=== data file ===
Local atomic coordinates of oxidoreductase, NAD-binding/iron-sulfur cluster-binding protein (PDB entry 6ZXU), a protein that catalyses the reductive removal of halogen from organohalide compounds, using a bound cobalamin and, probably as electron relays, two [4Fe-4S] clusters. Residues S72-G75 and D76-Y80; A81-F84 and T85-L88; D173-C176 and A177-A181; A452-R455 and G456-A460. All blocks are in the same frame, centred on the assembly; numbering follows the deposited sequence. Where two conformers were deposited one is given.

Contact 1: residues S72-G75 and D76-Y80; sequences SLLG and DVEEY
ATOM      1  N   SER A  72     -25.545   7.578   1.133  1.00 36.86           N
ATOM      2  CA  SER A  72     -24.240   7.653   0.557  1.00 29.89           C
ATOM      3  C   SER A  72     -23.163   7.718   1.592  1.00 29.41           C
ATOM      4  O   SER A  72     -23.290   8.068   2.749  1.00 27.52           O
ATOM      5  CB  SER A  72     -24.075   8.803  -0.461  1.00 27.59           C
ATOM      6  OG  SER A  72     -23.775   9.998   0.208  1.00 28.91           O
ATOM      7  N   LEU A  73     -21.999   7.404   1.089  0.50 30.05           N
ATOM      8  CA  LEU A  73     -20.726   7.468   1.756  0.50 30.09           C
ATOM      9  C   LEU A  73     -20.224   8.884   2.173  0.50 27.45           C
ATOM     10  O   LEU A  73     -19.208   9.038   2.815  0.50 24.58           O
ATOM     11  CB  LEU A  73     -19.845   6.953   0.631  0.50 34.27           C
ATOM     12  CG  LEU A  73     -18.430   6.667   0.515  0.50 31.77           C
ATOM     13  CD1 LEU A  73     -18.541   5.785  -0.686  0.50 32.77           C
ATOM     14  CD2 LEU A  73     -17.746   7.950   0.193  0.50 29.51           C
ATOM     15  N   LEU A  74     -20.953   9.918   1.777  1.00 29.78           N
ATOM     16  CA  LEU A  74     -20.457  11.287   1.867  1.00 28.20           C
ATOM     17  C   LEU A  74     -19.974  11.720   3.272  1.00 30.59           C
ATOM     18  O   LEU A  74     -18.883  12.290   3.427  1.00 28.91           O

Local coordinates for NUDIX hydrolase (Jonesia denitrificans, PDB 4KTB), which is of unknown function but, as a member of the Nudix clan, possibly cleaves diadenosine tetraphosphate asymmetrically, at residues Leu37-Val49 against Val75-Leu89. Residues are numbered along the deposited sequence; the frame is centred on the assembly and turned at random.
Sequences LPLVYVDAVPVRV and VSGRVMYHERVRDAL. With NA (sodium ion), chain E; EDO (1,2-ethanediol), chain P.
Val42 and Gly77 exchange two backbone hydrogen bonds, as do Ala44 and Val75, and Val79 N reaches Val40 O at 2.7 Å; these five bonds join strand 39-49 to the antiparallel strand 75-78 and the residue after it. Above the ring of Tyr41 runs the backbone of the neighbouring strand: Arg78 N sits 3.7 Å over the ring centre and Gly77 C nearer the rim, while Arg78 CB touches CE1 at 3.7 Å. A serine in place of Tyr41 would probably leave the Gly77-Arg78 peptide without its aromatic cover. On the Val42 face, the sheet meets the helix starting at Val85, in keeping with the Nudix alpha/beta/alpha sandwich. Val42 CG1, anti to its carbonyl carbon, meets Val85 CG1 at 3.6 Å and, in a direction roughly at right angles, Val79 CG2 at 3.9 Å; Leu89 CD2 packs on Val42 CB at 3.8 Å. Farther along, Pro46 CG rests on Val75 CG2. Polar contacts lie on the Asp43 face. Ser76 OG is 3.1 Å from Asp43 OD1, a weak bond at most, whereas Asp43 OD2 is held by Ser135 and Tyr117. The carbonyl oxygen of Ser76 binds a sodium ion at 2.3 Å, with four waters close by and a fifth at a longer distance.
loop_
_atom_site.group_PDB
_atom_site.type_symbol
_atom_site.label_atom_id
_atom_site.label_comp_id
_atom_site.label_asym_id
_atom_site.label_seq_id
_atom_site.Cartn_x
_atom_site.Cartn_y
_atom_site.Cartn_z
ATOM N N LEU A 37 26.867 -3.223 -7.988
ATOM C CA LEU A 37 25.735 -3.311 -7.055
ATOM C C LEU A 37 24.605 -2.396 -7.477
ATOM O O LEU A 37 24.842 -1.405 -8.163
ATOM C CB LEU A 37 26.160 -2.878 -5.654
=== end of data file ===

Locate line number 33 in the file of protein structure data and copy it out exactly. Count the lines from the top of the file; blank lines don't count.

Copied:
_atom_site.Cartn_z